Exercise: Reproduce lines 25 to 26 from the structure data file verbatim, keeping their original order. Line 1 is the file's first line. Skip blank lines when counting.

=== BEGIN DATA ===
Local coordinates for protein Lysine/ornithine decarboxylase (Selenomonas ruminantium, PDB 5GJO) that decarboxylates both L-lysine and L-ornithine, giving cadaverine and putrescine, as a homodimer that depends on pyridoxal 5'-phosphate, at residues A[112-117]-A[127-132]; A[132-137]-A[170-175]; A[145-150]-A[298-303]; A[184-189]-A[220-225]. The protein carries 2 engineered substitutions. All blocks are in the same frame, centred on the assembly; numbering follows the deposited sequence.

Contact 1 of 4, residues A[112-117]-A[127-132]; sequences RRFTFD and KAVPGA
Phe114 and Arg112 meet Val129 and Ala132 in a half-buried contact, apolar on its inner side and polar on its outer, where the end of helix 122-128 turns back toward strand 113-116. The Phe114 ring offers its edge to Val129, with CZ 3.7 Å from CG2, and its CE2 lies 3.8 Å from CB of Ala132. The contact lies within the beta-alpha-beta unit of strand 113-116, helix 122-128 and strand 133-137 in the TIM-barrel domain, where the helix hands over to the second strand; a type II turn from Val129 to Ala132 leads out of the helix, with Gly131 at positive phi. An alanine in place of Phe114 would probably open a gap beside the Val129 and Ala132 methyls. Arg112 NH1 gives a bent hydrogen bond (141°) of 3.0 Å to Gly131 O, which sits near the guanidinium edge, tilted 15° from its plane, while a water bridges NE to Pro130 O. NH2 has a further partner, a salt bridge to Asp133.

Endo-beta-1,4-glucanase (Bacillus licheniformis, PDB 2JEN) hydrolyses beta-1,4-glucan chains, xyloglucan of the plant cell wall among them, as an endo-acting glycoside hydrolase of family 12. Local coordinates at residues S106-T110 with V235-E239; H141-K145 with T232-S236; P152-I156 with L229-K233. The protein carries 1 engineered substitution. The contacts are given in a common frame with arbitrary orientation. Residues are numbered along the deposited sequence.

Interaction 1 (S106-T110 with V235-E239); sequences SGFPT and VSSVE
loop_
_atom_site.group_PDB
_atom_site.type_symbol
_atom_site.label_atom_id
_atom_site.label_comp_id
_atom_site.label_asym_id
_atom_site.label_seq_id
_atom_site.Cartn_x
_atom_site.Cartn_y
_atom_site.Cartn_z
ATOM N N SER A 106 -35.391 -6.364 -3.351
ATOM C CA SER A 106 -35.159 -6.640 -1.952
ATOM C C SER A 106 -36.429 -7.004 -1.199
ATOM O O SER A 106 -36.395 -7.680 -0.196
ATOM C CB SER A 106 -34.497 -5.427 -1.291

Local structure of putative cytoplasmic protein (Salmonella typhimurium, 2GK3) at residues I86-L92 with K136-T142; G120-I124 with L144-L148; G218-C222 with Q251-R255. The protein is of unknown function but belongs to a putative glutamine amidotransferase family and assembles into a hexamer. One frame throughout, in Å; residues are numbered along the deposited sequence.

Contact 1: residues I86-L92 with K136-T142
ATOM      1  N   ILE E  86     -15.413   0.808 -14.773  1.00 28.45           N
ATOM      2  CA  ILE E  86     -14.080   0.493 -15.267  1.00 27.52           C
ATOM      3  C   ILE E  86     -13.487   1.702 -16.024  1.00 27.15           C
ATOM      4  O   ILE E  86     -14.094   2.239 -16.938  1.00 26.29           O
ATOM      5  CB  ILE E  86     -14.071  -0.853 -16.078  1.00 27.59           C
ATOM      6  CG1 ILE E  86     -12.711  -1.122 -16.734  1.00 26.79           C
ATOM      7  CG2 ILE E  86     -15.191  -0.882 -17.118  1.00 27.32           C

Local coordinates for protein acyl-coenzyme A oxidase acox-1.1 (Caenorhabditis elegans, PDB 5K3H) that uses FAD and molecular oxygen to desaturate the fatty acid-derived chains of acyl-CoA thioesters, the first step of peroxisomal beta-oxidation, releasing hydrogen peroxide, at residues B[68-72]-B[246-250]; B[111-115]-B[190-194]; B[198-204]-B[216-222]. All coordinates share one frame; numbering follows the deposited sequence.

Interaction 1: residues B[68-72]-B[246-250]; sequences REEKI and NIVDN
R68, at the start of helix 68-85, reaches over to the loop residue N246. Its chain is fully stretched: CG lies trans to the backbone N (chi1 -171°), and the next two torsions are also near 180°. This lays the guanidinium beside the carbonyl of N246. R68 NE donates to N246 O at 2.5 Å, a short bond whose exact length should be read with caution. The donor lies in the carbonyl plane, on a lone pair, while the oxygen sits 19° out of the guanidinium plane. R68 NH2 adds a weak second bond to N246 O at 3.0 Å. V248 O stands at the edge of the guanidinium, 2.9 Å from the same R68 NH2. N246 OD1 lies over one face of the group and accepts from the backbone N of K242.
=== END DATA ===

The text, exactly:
ATOM      3  C   ILE E  86     -13.487   1.702 -16.024  1.00 27.15           C
ATOM      4  O   ILE E  86     -14.094   2.239 -16.938  1.00 26.29           O